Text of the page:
Results tagged as "serviceworks"

  • On the Path towards Economic Success: The Impact of Citi Foundation's Pathways to Progress through the eyes of Stella

    By Rosemary Byrnes, Senior Program Officer, U.S. Youth Economic Opportunities, Citi Foundation October 29, 2014 10:45 AM

    In March 2014, the Citi Foundation launched Pathways to Progress, a three-year, $50 million national commitment seeking to catalyze the economic progress of 100,000 low-income urban youth, ages 16-24, across ten of the largest U.S. cities: Boston, Chicago, Dallas, Los Angeles, Miami, New York City, Newark, St. Louis, San Francisco and Washington, D.C.

    The single largest commitment by the Foundation to date, Pathways to Progress is designed to provide youth with the skills and opportunities needed to succeed in the 21st century economy within four key paths: Entrepreneurship, Civic Leadership & Service, Mentorship and Summer Jobs. The initiative contributes to Citi's broader mission of enabling progress in the cities where we do business and complements the work of our Citi for Cities initiative. Pathways to Progress is reaching more than 22,000 young people in its first year alone. In addition, over the past six months, more than 160 Citi employees have devoted their time and talent in support of the initiative.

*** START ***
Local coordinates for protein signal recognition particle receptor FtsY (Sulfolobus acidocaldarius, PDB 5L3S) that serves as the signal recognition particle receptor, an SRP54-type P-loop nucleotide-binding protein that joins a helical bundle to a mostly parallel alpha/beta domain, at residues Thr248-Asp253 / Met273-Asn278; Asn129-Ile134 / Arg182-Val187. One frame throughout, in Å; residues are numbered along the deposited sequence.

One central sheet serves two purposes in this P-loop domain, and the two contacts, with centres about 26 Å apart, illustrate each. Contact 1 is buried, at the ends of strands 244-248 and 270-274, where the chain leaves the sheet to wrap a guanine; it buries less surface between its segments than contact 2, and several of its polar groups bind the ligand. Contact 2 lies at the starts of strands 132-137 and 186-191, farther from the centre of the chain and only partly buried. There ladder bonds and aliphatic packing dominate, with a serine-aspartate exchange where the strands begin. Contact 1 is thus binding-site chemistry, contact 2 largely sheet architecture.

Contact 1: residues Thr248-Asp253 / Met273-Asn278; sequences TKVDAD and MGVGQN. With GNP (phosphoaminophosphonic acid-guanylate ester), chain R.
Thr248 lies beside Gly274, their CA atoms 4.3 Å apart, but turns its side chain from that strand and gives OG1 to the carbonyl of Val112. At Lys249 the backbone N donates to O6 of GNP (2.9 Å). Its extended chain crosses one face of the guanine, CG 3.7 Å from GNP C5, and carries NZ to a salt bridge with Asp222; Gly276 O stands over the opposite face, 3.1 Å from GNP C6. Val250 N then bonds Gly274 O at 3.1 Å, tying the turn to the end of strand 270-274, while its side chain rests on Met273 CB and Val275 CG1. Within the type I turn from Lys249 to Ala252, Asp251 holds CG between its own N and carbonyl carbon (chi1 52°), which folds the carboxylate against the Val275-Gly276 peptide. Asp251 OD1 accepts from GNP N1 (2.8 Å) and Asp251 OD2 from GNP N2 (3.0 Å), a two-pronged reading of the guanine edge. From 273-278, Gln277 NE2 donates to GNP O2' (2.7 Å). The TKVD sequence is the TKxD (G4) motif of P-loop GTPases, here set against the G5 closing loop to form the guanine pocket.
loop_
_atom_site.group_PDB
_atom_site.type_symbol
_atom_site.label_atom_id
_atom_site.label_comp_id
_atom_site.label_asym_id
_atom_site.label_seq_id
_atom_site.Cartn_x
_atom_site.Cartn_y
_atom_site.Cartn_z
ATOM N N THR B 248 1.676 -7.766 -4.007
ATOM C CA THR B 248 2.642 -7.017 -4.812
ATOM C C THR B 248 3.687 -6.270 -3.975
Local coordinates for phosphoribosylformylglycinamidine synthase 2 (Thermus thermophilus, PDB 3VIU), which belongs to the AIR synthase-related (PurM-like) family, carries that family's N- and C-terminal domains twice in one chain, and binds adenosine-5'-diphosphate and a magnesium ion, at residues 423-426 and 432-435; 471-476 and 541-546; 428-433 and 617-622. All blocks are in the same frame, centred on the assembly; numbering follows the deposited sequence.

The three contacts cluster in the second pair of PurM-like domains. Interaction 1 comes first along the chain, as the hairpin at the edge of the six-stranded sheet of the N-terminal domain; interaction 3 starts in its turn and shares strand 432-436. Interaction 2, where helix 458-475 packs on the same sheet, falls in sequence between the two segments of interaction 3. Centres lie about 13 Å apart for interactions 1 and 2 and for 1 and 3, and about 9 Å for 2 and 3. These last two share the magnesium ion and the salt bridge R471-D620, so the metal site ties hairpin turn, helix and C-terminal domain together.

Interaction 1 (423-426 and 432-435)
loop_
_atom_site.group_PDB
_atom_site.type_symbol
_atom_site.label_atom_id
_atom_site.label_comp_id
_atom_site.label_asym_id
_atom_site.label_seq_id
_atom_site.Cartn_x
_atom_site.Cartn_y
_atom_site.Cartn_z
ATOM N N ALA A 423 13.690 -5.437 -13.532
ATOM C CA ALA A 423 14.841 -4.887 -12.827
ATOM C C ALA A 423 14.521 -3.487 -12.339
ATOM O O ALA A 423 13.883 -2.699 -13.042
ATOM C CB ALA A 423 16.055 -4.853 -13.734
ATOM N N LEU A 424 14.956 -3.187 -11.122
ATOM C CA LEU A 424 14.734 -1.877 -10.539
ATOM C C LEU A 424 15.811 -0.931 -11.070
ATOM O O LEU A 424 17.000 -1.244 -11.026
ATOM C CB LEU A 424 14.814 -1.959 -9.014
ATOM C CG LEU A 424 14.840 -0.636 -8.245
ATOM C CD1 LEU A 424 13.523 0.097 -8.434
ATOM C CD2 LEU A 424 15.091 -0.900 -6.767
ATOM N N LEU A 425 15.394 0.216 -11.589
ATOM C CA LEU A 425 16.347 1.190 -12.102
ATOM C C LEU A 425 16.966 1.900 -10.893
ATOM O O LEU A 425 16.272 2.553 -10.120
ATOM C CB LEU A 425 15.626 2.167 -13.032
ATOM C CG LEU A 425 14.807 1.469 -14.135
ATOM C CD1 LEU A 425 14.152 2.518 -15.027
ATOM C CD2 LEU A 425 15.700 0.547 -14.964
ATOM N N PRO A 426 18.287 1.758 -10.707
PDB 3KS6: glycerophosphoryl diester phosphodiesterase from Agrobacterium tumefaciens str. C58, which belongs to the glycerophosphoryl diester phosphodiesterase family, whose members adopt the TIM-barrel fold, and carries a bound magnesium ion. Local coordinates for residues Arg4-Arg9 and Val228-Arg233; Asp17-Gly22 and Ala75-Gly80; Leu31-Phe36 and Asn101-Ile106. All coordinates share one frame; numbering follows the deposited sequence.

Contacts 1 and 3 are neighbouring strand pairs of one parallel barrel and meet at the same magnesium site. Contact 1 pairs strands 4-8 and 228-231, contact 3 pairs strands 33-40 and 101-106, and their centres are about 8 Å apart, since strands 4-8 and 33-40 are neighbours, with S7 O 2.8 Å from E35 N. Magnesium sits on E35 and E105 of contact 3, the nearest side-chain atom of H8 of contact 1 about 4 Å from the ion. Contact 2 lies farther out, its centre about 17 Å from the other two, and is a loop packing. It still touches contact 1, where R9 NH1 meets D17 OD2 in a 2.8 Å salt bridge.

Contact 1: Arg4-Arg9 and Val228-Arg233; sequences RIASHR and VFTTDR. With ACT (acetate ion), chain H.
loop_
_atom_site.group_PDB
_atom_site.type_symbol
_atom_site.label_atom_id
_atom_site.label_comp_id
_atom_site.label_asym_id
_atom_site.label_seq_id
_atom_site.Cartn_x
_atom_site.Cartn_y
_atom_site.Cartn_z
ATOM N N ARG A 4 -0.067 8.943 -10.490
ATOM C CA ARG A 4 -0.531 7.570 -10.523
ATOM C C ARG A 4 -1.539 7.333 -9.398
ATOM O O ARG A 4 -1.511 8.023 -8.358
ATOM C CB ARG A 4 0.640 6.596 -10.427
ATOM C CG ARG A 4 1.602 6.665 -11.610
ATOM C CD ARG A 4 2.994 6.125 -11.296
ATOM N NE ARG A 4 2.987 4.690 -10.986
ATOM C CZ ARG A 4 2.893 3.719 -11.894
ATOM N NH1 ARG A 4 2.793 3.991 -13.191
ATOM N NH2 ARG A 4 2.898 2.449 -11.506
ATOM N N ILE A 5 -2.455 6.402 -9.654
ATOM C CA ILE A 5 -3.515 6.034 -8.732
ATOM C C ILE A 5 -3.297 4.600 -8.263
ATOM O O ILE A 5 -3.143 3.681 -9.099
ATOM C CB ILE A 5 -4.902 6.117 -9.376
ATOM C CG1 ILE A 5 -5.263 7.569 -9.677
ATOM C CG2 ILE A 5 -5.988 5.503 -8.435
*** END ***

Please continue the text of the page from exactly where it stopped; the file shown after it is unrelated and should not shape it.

But there's no better way to explore the early success of Pathways than through the eyes of the participants. Below we share the fourth story from Stella.

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  • On the Path towards Economic Success: The Impact of Citi Foundation's Pathways to Progress through the eyes of Abe

    By Rosemary Byrnes, Senior Program Officer, U.S. Youth Economic Opportunities, Citi Foundation October 23, 2014 05:13 PM

    In March 2014, the Citi Foundation launched Pathways to Progress, a three-year, $50 million national commitment seeking to catalyze the economic progress of 100,000 low-income urban youth, ages 16-24, across ten of the largest U.S. cities: Boston, Chicago, Dallas, Los Angeles, Miami, New York City, Newark, St. Louis, San Francisco and Washington, D.C.

    The single largest commitment by the Foundation to date, Pathways to Progress is designed to provide youth with the skills and opportunities needed to succeed in the 21st century economy within four key paths: Entrepreneurship, Civic Leadership & Service, Mentorship and Summer Jobs. The initiative contributes to Citi's broader mission of enabling progress in the cities where we do business and complements the work of our Citi for Cities initiative. Pathways to Progress is reaching more than 22,000 young people in its first year alone. In addition, over the past six months, more than 160 Citi employees have devoted their time and talent in support of the initiative.